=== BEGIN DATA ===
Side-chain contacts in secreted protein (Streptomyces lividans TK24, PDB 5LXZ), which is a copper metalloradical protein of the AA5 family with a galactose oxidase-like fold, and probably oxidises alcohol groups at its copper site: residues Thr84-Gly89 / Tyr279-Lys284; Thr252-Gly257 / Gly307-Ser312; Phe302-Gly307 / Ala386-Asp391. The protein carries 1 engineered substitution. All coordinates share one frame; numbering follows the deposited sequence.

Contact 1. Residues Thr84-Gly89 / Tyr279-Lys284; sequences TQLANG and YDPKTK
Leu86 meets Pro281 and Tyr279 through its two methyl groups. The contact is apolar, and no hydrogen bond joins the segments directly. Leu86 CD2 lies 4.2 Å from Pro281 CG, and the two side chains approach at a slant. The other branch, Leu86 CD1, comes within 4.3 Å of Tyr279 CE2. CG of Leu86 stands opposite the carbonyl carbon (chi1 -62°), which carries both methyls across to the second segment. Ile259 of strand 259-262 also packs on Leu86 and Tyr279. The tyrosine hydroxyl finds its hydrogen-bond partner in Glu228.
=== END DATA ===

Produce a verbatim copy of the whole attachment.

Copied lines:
Side-chain contacts in secreted protein (Streptomyces lividans TK24, PDB 5LXZ), which is a copper metalloradical protein of the AA5 family with a galactose oxidase-like fold, and probably oxidises alcohol groups at its copper site: residues Thr84-Gly89 / Tyr279-Lys284; Thr252-Gly257 / Gly307-Ser312; Phe302-Gly307 / Ala386-Asp391. The protein carries 1 engineered substitution. All coordinates share one frame; numbering follows the deposited sequence.

Contact 1. Residues Thr84-Gly89 / Tyr279-Lys284; sequences TQLANG and YDPKTK
Leu86 meets Pro281 and Tyr279 through its two methyl groups. The contact is apolar, and no hydrogen bond joins the segments directly. Leu86 CD2 lies 4.2 Å from Pro281 CG, and the two side chains approach at a slant. The other branch, Leu86 CD1, comes within 4.3 Å of Tyr279 CE2. CG of Leu86 stands opposite the carbonyl carbon (chi1 -62°), which carries both methyls across to the second segment. Ile259 of strand 259-262 also packs on Leu86 and Tyr279. The tyrosine hydroxyl finds its hydrogen-bond partner in Glu228.